A Safer World

Over the past decade, the United States and other countries have worked to stop terrorism, educating citizens to recognize and report potential dangers. Some terrorist attacks have indeed been prevented. But the public’s fear of fiendish new enemies also has caused many abuses of civil liberties. Thousands of people worldwide have been convicted on charges of terrorism, although some of them did nothing more than take part in political demonstrations or otherwise peacefully criticize their governments.

Terrorism is, of course, nothing new. Nations in the modern era have been dealing with it since Guy Fawkes tried to blow up Parliament with barrels of gunpowder on November 5, 1605. He was captured and tortured until he revealed the identities of the other conspirators. The British still celebrate Guy Fawkes Day by shooting off fireworks and by lighting bonfires on which effigies of the terrorist, referred to as “guys,” are burned.

A century ago, the public had a great fear of anarchists who committed terrorist acts with the aim of making governments collapse. Although some anarchists were peaceful philosophers such as Leo Tolstoy, others schemed to carry out acts of violence. U.S. President William McKinley was assassinated by an anarchist in 1901. During this period, union organizers and others who sought social reform often were suspected of being violent anarchists and were beaten and jailed.

Eventually the American public’s fear of anarchist conspiracies morphed into a similar fear of communist plotters in our midst, which went on for several decades more. When civil rights demonstrators were attacked and beaten in the 1950s, many people thought they were communist agitators and deserved the abuse.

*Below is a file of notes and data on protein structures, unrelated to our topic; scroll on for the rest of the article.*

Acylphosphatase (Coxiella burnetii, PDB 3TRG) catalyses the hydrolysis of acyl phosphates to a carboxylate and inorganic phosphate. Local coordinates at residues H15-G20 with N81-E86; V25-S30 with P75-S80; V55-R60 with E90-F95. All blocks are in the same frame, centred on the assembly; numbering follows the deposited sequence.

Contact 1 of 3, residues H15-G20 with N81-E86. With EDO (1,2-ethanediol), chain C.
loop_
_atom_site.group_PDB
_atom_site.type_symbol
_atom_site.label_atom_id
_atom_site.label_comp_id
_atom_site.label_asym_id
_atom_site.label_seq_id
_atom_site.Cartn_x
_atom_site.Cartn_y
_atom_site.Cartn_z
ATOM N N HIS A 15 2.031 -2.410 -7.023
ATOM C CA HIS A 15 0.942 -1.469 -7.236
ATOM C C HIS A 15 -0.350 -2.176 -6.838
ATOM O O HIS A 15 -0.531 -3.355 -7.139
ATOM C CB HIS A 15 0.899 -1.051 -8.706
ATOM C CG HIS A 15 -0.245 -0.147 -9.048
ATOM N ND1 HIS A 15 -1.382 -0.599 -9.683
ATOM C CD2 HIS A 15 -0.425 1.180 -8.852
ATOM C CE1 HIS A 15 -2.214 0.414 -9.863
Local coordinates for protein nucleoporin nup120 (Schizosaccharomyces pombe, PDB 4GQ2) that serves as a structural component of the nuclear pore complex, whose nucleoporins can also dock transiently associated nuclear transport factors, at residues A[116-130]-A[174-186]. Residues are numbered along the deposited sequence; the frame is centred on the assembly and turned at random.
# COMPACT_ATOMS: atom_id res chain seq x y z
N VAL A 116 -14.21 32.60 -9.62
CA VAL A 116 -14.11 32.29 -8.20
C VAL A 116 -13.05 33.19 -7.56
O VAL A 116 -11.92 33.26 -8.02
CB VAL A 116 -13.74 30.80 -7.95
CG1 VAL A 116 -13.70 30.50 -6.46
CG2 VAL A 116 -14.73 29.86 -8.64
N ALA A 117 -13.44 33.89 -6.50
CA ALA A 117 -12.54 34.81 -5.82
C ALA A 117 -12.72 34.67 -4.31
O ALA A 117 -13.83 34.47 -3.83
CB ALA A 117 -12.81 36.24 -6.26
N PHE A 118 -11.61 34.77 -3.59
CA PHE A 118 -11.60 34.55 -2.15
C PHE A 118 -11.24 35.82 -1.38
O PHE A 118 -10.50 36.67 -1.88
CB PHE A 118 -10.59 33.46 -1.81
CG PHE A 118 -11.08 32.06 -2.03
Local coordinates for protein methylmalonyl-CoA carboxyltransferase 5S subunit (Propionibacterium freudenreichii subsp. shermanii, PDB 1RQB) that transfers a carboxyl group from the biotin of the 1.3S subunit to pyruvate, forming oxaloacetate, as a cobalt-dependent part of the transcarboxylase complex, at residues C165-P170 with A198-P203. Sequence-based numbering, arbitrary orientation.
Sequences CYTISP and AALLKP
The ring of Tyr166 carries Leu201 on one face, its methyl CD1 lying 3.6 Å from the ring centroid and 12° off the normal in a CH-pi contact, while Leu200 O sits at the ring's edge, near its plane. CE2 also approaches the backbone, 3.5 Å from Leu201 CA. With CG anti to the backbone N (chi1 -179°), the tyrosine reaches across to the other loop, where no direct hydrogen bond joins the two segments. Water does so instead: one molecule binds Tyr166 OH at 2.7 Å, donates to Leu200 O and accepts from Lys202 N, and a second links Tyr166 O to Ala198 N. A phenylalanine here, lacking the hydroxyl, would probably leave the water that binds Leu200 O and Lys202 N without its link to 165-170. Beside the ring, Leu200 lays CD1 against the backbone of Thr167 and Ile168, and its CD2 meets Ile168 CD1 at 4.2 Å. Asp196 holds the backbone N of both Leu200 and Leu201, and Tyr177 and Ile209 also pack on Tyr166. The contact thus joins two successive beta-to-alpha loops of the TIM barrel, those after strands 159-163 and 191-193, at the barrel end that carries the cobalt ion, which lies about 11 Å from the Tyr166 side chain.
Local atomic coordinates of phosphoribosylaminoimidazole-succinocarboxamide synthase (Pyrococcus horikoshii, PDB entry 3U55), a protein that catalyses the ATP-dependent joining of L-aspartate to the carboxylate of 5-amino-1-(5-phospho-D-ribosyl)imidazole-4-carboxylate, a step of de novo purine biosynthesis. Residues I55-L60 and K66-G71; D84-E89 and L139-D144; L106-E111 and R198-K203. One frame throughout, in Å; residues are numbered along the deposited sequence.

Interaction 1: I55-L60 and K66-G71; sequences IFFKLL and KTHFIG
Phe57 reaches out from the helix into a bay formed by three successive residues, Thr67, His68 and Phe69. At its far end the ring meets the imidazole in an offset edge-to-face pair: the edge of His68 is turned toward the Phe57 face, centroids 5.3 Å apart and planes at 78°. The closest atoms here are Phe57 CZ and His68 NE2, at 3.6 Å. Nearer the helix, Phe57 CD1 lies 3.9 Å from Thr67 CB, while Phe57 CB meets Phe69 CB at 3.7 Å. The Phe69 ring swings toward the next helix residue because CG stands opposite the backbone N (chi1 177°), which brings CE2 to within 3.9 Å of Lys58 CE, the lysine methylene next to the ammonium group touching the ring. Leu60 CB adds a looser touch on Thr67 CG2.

Yet despite these widespread fears, the labor unions and the civil rights advocates prevailed. It seems absurd now that union members walking picket lines once were seen as anarchist mobs bent on destroying our society, and that the FBI kept Dr. Martin Luther King Jr. under surveillance for many years because he was suspected of being a dangerous communist agent. Ultimately the public has been capable of looking beyond its fears and of making reasoned judgments. As Dr. King put it, “the arc of the moral universe is long, but it bends toward justice.”

In today’s world, autistics often come under suspicion based on characteristics such as looking anxious, avoiding eye contact, and having difficulty speaking, which have been described for purposes of behavioral profiling as indicators that a person is likely to be a terrorist. Autistic rights advocates are working to educate policymakers that, in fact, these characteristics often indicate nothing more than harmless quirks of neurological wiring. But although fear of terrorism has drawn attention to this issue, the underlying prejudices existed long before now. Most autistics, at one time or another, have been unfairly accused of wrongdoing or have been denied jobs or other opportunities because of them. Indeed, these prejudices run so deep that many people cannot imagine a world without them, which seems to be why there are so many ABA programs that focus on training autistic children to pass as non-autistic.

By setting out these prejudices and their consequences in such stark terms, behavioral profiling and the controversy about it may help to raise the public’s awareness of our society’s mistreatment of autistics—much as, in past generations, the extreme and unreasonable accusations against unionists and civil rights activists failed to stand up to closer examination. People who had always taken the prevailing assumptions for granted, as the natural order, began to notice that there were other ways of looking at things. Future generations may well consider today’s behavioral stereotypes to be just as senseless as what we think of yesterday’s prejudices.

When that happens, we’ll have a safer world for everyone.

[image via Flickr/Creative Commons]

on 09/20/11 in featured, Society | No Comments | Read More

Leave a Reply